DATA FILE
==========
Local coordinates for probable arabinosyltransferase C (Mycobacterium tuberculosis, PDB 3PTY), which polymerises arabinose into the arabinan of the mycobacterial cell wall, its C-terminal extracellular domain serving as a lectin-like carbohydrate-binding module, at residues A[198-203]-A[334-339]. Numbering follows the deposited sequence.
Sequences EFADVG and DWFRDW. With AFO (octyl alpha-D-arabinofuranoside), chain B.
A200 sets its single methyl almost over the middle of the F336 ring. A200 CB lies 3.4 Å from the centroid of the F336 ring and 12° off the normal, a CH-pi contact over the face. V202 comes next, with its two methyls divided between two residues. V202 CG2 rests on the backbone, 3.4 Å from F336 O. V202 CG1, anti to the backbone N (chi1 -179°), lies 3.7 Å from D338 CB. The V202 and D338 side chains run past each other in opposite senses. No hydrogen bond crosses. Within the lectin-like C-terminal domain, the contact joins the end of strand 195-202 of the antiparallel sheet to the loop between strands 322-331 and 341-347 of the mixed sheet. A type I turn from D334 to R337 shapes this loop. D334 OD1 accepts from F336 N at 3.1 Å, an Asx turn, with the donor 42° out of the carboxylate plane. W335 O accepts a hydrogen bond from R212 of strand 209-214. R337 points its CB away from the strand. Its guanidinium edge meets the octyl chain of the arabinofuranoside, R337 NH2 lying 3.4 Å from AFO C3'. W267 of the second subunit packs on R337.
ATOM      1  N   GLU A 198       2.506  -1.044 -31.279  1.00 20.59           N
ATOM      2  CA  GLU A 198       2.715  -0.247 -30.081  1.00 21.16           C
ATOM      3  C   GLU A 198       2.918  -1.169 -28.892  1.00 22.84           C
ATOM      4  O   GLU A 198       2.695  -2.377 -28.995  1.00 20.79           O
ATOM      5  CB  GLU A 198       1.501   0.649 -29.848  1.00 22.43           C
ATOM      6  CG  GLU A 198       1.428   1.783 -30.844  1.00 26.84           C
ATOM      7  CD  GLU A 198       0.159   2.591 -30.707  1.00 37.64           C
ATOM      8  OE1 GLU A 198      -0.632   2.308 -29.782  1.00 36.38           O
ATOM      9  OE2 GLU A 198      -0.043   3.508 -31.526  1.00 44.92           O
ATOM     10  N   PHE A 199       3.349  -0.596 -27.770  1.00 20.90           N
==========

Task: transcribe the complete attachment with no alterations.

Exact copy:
Local coordinates for probable arabinosyltransferase C (Mycobacterium tuberculosis, PDB 3PTY), which polymerises arabinose into the arabinan of the mycobacterial cell wall, its C-terminal extracellular domain serving as a lectin-like carbohydrate-binding module, at residues A[198-203]-A[334-339]. Numbering follows the deposited sequence.
Sequences EFADVG and DWFRDW. With AFO (octyl alpha-D-arabinofuranoside), chain B.
A200 sets its single methyl almost over the middle of the F336 ring. A200 CB lies 3.4 Å from the centroid of the F336 ring and 12° off the normal, a CH-pi contact over the face. V202 comes next, with its two methyls divided between two residues. V202 CG2 rests on the backbone, 3.4 Å from F336 O. V202 CG1, anti to the backbone N (chi1 -179°), lies 3.7 Å from D338 CB. The V202 and D338 side chains run past each other in opposite senses. No hydrogen bond crosses. Within the lectin-like C-terminal domain, the contact joins the end of strand 195-202 of the antiparallel sheet to the loop between strands 322-331 and 341-347 of the mixed sheet. A type I turn from D334 to R337 shapes this loop. D334 OD1 accepts from F336 N at 3.1 Å, an Asx turn, with the donor 42° out of the carboxylate plane. W335 O accepts a hydrogen bond from R212 of strand 209-214. R337 points its CB away from the strand. Its guanidinium edge meets the octyl chain of the arabinofuranoside, R337 NH2 lying 3.4 Å from AFO C3'. W267 of the second subunit packs on R337.
ATOM      1  N   GLU A 198       2.506  -1.044 -31.279  1.00 20.59           N
ATOM      2  CA  GLU A 198       2.715  -0.247 -30.081  1.00 21.16           C
ATOM      3  C   GLU A 198       2.918  -1.169 -28.892  1.00 22.84           C
ATOM      4  O   GLU A 198       2.695  -2.377 -28.995  1.00 20.79           O
ATOM      5  CB  GLU A 198       1.501   0.649 -29.848  1.00 22.43           C
ATOM      6  CG  GLU A 198       1.428   1.783 -30.844  1.00 26.84           C
ATOM      7  CD  GLU A 198       0.159   2.591 -30.707  1.00 37.64           C
ATOM      8  OE1 GLU A 198      -0.632   2.308 -29.782  1.00 36.38           O
ATOM      9  OE2 GLU A 198      -0.043   3.508 -31.526  1.00 44.92           O
ATOM     10  N   PHE A 199       3.349  -0.596 -27.770  1.00 20.90           N